In dynamic systems, changes in one variable have an impact on all other variables that are part of the system: systems are fully interconnected.In classrooms, changes in one variable have an impact on all other variables that are part of the classclassrooms are fully interconnected.
In natural systems, development is dependent on resources: … all natural systems will tend to entropy when no additional energy is added to the system.In classrooms, development is dependent on resources: … all classrooms will tend to entropy when no additional energy is added to the class.
Systems develop through interaction with their environment and through internal self-reorganisation.Classrooms develop through interaction with their environment and through internal self-reorganisation.
Because systems are constantly in flow, they will show variation, which makes them sensitive to specific input at a given point in time and some other input at another point in time.Because classrooms are constantly in flow, they will show variation, which makes them sensitive to specific input at a given point in time and some other input at another point in time.

In doing so, Burns and Knox (2011) found that viewing classrooms as complex adaptive systems helped further their understanding of classrooms as “relational.” Focusing on the features of complex adaptive systems, interaction, emergence, non-linearity, and nestedness, they provide a description of a classroom you may find familiar. At least I do.

Complex adaptive systems, classrooms, consist of multiple variables (highlighted in the typography above) that are constantly in interaction. As each variable ‘affects all the other variables contained in the system and thus also affects itself.’ The interaction of the variables of a classroom, present an inherent potential for instability and also, inevitably, change over time. Thus, it is unproductive to isolate individual variables as a way of describing a system. Rather, the trajectory of complex adaptive systems can be best mapped by the description of emergent patterns of behaviour. What are the observable emergent patterns of behaviour surfacing in our classrooms. How are these promoted or demoted? What variable add to the potential of instability?

Emergent behaviour is behaviour in a system which comes as a result of the interactions between different elements of the system (these cannot be explained by looking at the elements, but must take into account their relations and interaction in situ). Interactions between elements in a classroom emerge as ‘higher-order’ patterns of behaviour in a ‘larger’ system that operates on a different scale. Emergent behaviour cannot be predicted by looking at what parts of a system do in isolation, nor by identifying cause and effect relationships between variables.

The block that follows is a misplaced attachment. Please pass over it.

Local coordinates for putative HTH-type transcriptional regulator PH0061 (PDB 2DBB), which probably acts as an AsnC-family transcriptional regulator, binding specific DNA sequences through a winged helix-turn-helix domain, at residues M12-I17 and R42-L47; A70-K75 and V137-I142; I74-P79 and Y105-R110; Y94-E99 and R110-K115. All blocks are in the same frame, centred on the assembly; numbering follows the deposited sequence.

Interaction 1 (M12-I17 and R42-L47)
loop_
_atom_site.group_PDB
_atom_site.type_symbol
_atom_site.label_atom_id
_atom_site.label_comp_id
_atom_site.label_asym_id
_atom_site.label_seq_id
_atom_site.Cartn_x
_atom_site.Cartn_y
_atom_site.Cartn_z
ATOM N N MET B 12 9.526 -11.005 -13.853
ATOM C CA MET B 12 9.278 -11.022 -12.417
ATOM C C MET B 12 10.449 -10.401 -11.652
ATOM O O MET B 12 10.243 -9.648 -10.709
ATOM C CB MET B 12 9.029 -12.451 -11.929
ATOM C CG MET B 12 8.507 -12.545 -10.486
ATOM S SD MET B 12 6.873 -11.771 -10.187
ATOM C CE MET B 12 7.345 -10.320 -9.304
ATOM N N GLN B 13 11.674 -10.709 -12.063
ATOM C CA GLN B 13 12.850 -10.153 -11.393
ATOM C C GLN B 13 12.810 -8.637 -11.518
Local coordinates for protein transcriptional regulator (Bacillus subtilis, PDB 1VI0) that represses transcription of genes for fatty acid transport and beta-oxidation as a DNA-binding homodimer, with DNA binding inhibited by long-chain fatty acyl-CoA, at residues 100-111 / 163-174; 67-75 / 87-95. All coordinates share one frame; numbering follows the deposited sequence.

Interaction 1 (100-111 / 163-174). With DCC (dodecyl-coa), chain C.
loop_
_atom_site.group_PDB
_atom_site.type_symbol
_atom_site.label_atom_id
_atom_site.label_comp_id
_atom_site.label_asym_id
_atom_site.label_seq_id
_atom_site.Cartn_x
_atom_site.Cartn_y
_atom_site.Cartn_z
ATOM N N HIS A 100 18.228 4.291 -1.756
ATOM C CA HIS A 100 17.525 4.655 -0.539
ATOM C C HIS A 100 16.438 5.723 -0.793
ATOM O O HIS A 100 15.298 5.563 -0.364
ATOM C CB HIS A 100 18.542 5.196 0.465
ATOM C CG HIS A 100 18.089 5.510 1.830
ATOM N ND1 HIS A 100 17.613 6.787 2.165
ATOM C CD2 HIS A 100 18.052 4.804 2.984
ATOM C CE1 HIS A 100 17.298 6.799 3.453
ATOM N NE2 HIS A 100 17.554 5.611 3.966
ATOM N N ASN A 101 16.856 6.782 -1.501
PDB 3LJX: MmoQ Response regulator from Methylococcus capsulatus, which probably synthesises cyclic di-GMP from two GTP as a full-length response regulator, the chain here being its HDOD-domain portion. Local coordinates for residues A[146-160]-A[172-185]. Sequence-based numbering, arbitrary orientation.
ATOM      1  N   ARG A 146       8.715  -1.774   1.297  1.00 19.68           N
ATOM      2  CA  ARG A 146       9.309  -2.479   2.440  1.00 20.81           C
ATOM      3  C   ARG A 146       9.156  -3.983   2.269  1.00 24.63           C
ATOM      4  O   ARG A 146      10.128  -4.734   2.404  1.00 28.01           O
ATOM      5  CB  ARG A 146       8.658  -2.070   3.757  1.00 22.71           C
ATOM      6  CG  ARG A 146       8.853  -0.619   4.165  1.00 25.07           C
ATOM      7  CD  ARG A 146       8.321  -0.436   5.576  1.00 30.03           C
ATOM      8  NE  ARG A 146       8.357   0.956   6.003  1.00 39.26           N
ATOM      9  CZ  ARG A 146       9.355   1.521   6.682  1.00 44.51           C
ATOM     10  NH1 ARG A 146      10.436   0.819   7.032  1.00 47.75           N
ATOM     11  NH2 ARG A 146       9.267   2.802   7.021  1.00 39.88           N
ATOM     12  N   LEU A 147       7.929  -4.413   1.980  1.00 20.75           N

Complex adaptive systems develop in a dialectic manner (multiple perspectives that led to the adoption of the most economical and reasonable solution). These perspectives are sensitive to initial conditions, and changes in systems are non-linear, aperiodic and irregular (it is one reason why lesson observations are so difficult). This is why the first few lessons can define a class climate for the academic year. While there may be periods of relative stability, there will also be times when the system becomes disturbed by the appearance of new, typically external, influences, (a new student for example or the absence of one) which can push the system in various unpredictable directions. It is why the presence of a bumble bee can destroy a class in an instant, only for the waters to be calm again next lesson.

Finally, complex adaptive systems are nested. That is, they are interconnected with other larger macro-systems systems or smaller subsystems. The various systems are themselves dynamic and are in continuous interaction with each other. For example, classrooms, department, school, education system.

What the teaching-instruction model was trying to account for was that classrooms are dynamic and complex, that there is an inherent potential for instability and unpredictability in classrooms, even highly structured, teacher-centred classrooms. Classroom action can unfold in a relatively predictable manner however, as with any complex adaptive system, unforeseen (and unidentified) factors can have an unpredictable impact (the bumble bee to a students absence), and when classrooms and the students that inhabit them are in a state of flux, linear cause-and-effect descriptions cannot comprehensively account for what emerges. Classrooms swamps.

Burns, Anne & Knox, John. (2011). Classrooms as Complex Adaptive Systems: A Relational Model. 15.

Burns, A., & Knox, J. (2005). Realisation(s): systemic functional linguistics and the language classroom. In N. Bartels (Ed.), Applied linguistics and language teacher education (pp. 235-260). (Educational linguistics). Kluwer Academic Publishers.

A Relational Model

Again, there is communication with illustration.

Burns, Anne & Knox, John. (2011). Classrooms as Complex Adaptive Systems: A Relational Model. 15.

Burns, A., & Knox, J. (2005). Realisation(s): systemic functional linguistics and the language classroom. In N. Bartels (Ed.), Applied linguistics and language teacher education (pp. 235-260). (Educational linguistics). Kluwer Academic Publishers.

 

5 Responses